A ceremony celebrating the 60th anniversary of the campaign of democratic reform in Tibet is held in Lhasa on March 28, 2019. (PHOTO / VCG / CHINADAILY.COM.CN)
Thousands of people gathered on Thursday in front of Lhasa's landmark Potala Palace in the Tibet autonomous region to celebrate the 60th anniversary of democratic reforms.
"The democratic reform was the widest, deepest and greatest movement that has ever happened in Tibet's history."
Wu Yingjie, party chief of Tibet autonomous region
"The democratic reform was the widest, deepest and greatest movement that has ever happened in Tibet's history. It was a significant historical event in the development of the region's society and the progress of human rights, setting the course of Tibet's people on the broad road of socialism," Wu Yingjie, the region's Party secretary, said during the ceremony.
March 28 was designated as the day in 1959 when millions of Tibetans, more than 90 percent of the population, were freed from feudal serfdom.
Having lived under monastic slavery and brutal torture by landowners, including punishments such as gouging out eyes and severing hamstrings, the old serfs began to take ownership of farms, enjoy human rights and participate in the management of regional and national affairs after the emancipation, which has greatly stimulated people's enthusiasm in production and brought significant changes to Tibet 60 years on.
According to Wu, the region's GDP has soared from 174 million yuan in 1959 to 147 billion yuan (US$21.8 billion) in 2018.
Disposable income per capita of urban residents reached 33,797 yuan in 2018, while that of rural residents hit 11,450 yuan.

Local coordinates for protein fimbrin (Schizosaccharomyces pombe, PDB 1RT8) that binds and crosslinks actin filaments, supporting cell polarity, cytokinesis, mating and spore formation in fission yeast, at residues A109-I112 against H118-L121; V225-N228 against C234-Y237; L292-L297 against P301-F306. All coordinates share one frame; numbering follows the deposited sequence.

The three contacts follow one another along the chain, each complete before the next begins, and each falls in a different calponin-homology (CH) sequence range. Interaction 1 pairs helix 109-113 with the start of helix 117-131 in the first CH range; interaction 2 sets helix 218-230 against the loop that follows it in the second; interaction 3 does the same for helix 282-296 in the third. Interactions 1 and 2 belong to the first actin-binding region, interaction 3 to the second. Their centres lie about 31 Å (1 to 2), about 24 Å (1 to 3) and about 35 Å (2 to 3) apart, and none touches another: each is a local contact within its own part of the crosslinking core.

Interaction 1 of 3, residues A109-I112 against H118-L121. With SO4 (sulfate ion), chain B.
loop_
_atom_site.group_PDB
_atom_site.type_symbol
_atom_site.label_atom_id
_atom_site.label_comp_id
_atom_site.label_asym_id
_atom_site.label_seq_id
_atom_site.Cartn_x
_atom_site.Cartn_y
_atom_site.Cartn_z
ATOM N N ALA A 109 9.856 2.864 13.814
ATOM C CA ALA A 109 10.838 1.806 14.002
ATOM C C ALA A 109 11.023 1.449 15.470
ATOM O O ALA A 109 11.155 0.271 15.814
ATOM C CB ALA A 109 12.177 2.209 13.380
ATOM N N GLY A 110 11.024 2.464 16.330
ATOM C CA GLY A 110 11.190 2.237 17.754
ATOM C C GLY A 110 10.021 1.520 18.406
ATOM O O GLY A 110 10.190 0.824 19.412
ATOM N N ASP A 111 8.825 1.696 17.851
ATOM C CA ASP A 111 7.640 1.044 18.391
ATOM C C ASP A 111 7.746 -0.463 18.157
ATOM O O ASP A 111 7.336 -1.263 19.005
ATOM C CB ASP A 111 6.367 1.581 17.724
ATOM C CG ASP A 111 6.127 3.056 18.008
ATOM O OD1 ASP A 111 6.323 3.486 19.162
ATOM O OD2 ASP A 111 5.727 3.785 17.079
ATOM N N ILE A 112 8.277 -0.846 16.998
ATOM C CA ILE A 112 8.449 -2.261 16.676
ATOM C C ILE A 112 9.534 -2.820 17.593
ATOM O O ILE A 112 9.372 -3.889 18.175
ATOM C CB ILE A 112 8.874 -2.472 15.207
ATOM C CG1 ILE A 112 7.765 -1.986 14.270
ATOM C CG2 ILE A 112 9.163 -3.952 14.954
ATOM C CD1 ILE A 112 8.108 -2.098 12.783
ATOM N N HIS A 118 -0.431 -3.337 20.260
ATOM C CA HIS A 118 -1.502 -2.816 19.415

Last year, 93.9 percent of students in compulsory education successfully graduated, and the illiteracy rate among young and middle-aged adults dropped to 0.52 percent, he said.
Tibet is the first among provinces, municipalities and autonomous regions in China to offer 15 years of free education, including meals and accommodations for students from poor families. In the old times, education was a privilege exclusive to the nobles.
The region is now connected by rail and air networks, with expanding expressways winding through mountains, and the old rugged, muddy roads in pastoral areas have been paved.
"For the past 60 years, we have adhered to a people-centered ideology, made it our goal to help people achieve better lives and insisted on being together with people of all ethnic groups," Wu said.
"We have also continuously enhanced public security and development of the legal system, resolutely battled separatism and invasive activities and effectively safeguarded national security and social stability," he said.
Religion has been guided to adapt to socialist society, with freedom of religion and normal religious activities well protected under the law, he added.
To push reform forward, Wu said, Tibet will continue to crack down on separatism and invasive activities, strengthen the management of religious affairs and commit itself to eliminating extreme poverty, improving employment and achieving comprehensive development in education, healthcare, science, technology, culture and ecosystem protection.
The ceremony attracted thousands of members of the public to the square in front of the Potala Palace early in the morning. People waved national flags and bundles of flowers.
Phurbu Dondrup, a 12-year-old primary student, said he got up at 5 am and was excited to witness the grand event.
"I am very happy today to be here and see the national flag rising up to the blue sky in front of the Potala Palace. It is very beautiful," he said.
During the ceremony, a representative of the former serfs, Lobsang Phuntsok, made remarks and shared his old life with the public. He thanked the Communist Party of China and the central government for issuing preferential policies and bringing prosperity to the people of his village.
Representatives from local military units, officials and schools also shared their feelings about the reform.
Pasang Dekyi, a teacher, said she was touched by the speeches. Because she grew up in a family that raised yaks, she said, she felt very connected to the great changes described by the representatives.
"I am very proud to see my hometown full of vigor and heading toward a brighter future," she said.
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